The learned trial court found premeditation conocida as  the element qualifying the crime as murder.  The learned counsel for the appellants excepts to this finding and asserts that, inasmuch as the appellants did not know even of  the existence  of the  deceased, Roy  Libby,  at the time of his death, much less that he was at the time in the village they attacked and one of the outpost of four, his death could not possibly have been premeditated.  He argues that, in order that the killing be premeditated, the accused must have resolved to kill a predetermined person.  We do not stop to discuss this question  at length for the reason that it has already been  determined  by  this court adversely to  the learned counsel's contention.  In the case  of the United States vs. The Moro Manalinde, "the accused made up  his mind to kill two  undetermined persons,  the first  whom he should, meet on the way, in compliance with the inducement of a third person."  In its decision the court said:
"As to the other circumstance it is also unquestionable that the accused upon accepting the order and undertaking the journey in  order to  comply  therewith, deliberately considered and carefully and thoughtfully meditated over the nature and the consequences of the acts which, under orders received from the said Datto, he was about to carry out, and to that  end provided himself with a weapon,  concealing it by wrapping it up, and started on a journey of a day and a night for the sole purpose  of taking the life of two unfortunate persons whom he did not know, and with whom he had never had any trouble; nor did there exist any reason which, to a certain extent, might warrant his perverse deed. The fact that the arrangement between the instigator and the  tool considered  the  killing of unknown  persons, the first encountered, does not bar the  consideration of  the circumstance of premeditation.  The nature and the circumstances which characterize the crime,  the  perversity of the culprit, and the material and moral injury are the same, and the fact that the victim was not predetermined does not affect nor alter the nature of the crime.  The person having been deprived of his life by deeds executed with deliberate intent,  the crime is  considered a premeditated one, as the firm and persistent intention of the accused front the moment, before said death, when he received the order until the  crime  was committed is manifestly evident.  Even though  in a crime committed upon offer of money, reward or promise, premeditation  is sometimes present, the latter not  being  inherent in the former, and there existing no incompatibility between  the  two, premeditation  can  not necessarily be  considered  as  included merely because an offer of money, reward or promsie was made, for the latter might have existed without the former, the one being independent of the other.  In the present case there can be no doubt that  after the crime  was agreed  upon by means of a promise of reward, the criminal by his subsequent conduct showed  a persistency and firm intent  in his plan to carry out the crime which he intentionally agreed to execute, it being immaterial  whether Datto Mupuck  did or  did  not conceive the crime, once Manalinde obeyed the inducement and  voluntarily executed it."  (U. S. vs. The Moro Manalinde, 14 Phil. Rep., 77.)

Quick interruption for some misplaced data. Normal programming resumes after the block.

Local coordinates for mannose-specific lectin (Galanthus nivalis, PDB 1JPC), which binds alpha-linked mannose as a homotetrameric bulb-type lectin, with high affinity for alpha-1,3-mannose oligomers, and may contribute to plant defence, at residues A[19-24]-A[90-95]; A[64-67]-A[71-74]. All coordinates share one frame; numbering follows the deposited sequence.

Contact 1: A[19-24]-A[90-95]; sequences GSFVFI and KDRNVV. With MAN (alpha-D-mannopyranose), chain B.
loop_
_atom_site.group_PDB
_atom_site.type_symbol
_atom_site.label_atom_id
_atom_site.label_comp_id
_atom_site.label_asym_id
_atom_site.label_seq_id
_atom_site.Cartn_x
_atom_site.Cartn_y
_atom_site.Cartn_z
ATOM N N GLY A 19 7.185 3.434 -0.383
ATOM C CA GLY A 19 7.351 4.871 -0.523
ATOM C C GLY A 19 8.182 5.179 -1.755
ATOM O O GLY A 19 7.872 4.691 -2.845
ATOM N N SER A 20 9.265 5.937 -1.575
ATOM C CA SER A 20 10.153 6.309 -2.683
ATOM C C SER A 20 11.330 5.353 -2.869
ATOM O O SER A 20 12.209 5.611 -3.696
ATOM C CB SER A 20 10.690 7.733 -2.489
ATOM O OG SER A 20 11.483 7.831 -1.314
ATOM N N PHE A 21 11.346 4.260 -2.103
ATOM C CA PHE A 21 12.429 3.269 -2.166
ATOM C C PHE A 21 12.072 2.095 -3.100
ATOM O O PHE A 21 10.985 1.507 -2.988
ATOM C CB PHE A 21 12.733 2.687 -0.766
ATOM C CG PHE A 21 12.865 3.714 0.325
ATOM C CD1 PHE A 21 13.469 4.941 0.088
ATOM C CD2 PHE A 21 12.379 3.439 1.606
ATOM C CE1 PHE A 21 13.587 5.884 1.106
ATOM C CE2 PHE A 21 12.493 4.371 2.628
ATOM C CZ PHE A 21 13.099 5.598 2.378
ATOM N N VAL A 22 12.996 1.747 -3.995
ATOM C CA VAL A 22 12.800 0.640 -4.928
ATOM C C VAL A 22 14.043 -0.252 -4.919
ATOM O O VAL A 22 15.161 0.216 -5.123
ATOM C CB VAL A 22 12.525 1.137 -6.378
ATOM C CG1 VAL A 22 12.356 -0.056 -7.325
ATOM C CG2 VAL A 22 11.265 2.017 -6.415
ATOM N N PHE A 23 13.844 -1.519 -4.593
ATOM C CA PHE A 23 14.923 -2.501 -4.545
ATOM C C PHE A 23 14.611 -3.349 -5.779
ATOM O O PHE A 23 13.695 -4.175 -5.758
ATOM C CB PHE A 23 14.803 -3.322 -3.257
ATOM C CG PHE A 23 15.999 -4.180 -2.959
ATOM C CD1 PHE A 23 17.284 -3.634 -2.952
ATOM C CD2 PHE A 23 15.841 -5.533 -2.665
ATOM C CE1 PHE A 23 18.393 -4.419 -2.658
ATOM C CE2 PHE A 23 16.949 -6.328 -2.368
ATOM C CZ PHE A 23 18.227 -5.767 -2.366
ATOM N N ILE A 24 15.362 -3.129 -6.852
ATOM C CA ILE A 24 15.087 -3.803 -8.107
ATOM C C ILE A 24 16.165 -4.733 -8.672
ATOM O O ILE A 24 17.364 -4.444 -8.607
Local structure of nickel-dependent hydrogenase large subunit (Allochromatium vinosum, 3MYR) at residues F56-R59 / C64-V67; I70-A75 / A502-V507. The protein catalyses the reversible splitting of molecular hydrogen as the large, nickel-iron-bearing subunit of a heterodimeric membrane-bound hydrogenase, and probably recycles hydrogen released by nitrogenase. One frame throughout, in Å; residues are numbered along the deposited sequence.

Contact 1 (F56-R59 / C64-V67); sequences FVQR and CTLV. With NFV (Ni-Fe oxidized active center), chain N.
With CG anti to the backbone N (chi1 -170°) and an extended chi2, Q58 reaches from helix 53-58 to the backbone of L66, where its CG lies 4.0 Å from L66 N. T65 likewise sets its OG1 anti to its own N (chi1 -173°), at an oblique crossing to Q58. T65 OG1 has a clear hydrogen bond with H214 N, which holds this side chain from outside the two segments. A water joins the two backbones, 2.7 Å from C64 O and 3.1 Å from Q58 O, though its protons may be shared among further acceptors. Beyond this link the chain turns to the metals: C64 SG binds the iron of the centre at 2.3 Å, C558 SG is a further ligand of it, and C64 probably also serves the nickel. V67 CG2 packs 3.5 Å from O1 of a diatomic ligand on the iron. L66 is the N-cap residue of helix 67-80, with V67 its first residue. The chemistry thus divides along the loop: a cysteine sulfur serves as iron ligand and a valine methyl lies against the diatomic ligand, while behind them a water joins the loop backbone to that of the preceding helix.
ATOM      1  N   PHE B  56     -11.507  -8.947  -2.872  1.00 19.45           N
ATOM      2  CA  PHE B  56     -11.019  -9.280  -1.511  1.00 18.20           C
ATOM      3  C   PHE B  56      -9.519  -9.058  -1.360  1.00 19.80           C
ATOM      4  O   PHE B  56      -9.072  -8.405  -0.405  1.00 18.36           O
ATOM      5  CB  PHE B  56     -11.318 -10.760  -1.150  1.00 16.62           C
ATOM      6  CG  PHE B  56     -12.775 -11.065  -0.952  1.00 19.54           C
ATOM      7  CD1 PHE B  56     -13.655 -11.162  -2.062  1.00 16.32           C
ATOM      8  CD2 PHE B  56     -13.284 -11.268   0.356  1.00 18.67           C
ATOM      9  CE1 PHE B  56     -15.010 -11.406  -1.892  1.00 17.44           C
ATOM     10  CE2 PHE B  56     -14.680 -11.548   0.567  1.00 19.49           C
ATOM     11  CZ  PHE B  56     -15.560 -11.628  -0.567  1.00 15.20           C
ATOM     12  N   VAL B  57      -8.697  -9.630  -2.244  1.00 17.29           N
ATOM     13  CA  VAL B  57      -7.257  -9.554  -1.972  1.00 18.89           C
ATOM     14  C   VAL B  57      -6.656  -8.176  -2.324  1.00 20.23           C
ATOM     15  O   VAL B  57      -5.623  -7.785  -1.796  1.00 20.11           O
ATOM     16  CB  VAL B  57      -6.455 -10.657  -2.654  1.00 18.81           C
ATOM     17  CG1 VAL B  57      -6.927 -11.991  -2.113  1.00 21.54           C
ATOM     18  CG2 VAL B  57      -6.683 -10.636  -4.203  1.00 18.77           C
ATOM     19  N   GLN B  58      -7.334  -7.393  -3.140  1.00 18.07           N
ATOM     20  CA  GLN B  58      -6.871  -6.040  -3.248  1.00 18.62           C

The trial court found that the crime charged was committed with the aggravating circumstances following:

8. When  craft, fraud or disguise is employed.

9. When advantage is taken of superior strength or means are employed to weaken the defense.

10, When the act is committed with abuse of confidence.

11. When advantage is taken by the culprit of his public position.

13. When the crime is committed on the occasion of a fire, shipwreck, or other calamity or misfortune.

15. When it is committed at night, or in an uninhabited place, or by a gang.

16. When the crime is committed in contempt with insult to the public authorities.

As to number 8:

We do  not  believe that  this circumstance  was  present. This  circumstance is characterized  by the intellectual or mental rather than the physical means to which the criminal resorts  to  carry out his design.  This  paragraph  was intended to  cover, for example, the  case where a thief falsely represents that he is the lover of the servant of  a house in order to gain entrance and rob the owner  (astucia); or where (fraude)  A simulates the  handwriting  of B, who is a friend of C, inviting the latter,  without the knowledge of B, by means of a note written in such simulated hand, to meet B at a designated place, in  order to give A, who lies in wait at the place  appointed,  an opportunity to  kill C; or where  (disfraz) one uses  a  disguise to prevent being recognized; and cases of that class and nature.

We are unable to find from the facts proved any element which warrants the conclusions of the learned trial court as to the presence of this  circumstance in the commission of the crime  of which the appellants were found guilty.  They boldly marched from the mountains  of  Lipada to  Davao, partly, at least, in the daytime, with the purpose of attacking the town,  which purpose they communicated to at  least three persons, one of whom was permitted to precede them to the town.  They  advanced against the town at about 4.15 in  the afternoon without any effort at  concealment. They were in no way disguised, but, on the contrary, each wore the greater portion of the Constabulary uniform in which he was clad at the time of the mutiny.  While  it appears that some of them had cloths wrapped about their heads, it does not appear that this was done as a disguise, but was following rather the custom of the country in which they had been reared.  We find in all the case nothing of craft, fraud or disguise.